Are Pakistani Taliban finding new foothold in south?
Analysts say political leaders could strengthen militants' appeal if they do not manage deep ethnic tensions – which resulted in clashes that killed 30 people last week.
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"The MQM has been after our lands and jobs for years and now they're trying to make everyone scared of us," says Yahya Khan, a Pashtun truck driver who lives in Orangi – Karachi's largest slum, where both Pashtuns and Mojahirs live.Skip to next paragraph
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Karachi's mayor, Mustafa Kamal, flatly denies that the MQM is using the warnings of Talibanization to pick an ethnic fight. He says that 90 percent of the $2.5 billion the city has spent on infrastructure in recent years has gone into Pashtun pockets.
But, he says, city leaders cannot just wait "for the disaster to take place," and have urged police and residents to work together to root out Taliban.
"I am not saying that the Taliban is here – everyone is saying that the Taliban is here," says the mayor.
He produces newspaper clippings over the past 14 months reporting the arrests of more than 75 Taliban, Al Qaeda, or other Islamist suspects.
He also points to a leaked memo sent by city police to their provincial superiors. The memo cites "reliable sources" that Taliban under the command of Naib Ameer Hassan Mehsood are taking shelter in a neighborhood called Sohrab Goth.
"After every 30 to 35 days, 20 [to] 25 Mehsood [Mehsud] terrorists come from Waziristan – for rest as well as for generating funds," reads the document, labeled "top secret." They raise money, the document charges, through kidnapping for ransom, bank robbery, and street robbery."
The report also warns of danger to the mayor and other MQM leaders, and says that late at night, everyone except Mehsud militants are barred from entering the Super Market area.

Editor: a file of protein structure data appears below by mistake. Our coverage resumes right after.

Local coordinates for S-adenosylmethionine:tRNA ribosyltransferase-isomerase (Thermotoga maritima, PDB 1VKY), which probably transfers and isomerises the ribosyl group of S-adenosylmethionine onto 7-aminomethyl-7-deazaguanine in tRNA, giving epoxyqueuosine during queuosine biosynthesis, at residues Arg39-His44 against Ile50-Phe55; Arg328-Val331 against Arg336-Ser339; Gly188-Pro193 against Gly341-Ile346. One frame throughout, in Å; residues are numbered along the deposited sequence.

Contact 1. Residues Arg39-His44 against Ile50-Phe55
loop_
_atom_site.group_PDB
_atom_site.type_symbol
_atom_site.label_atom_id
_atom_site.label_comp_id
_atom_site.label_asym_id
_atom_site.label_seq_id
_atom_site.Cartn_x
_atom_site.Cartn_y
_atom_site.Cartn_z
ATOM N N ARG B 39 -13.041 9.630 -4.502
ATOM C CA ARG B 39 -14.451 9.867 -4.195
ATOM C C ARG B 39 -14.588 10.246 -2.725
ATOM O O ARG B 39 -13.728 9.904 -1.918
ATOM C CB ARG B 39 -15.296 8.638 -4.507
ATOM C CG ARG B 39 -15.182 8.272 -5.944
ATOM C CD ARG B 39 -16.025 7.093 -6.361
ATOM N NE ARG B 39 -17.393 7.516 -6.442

Pashtuns come for 'place to stay'
However, the police chief who oversees Sohrab Goth downplays the concerns.
"It is not true that militants have infiltrated this area," says Irfan Bahadur. "People think that all the refugees who have come [from FATA] are Taliban. But most of them are villagers who had family in Karachi and came here because they knew they would find a place to stay and help finding a job."
Despite the recent ethnic violence, he says, "no new elements are causing trouble [and] the situation has not drastically changed in recent weeks."
Still, there's a recognition on all sides that ethnic street violence should not be allowed to fester. To that end, Prime Minister Yousef Raza Gilani came to Karachi on Friday to meet with politicians and police.
MQM wins anti-Taliban plaudits
Right now, the moderate Awami National Party (ANP) largely represents the Pashtuns in Karachi, and when it comes to Talibanization, the ANP and MQM disagree.
"There are no Taliban in Karachi," says Muhammad Amin Khattak, general secretary of the ANP in Sindh Province.
He says the MQM has latched on to the issue to raise their status from a regional party to one that can play on the national and international stage. Indeed, the MQM has already won recognition as the only party in Pakistan to vote against the government's peace deal with the Taliban in Swat, which is now defunct as the Army moves back into the area.
Yet the ANP and MQM did agree with Mr. Gilani to form a joint investigative team to more effectively crack down on criminal gang activity before it can escalate.
"We see a pattern emerging here, with small incidents building up to major conflagrations," says Javed Jabbar, a former federal minister and lecturer at University of Karachi. "Ethnic trouble in Karachi doesn't happen out of the blue. It is always part of a sequence of events."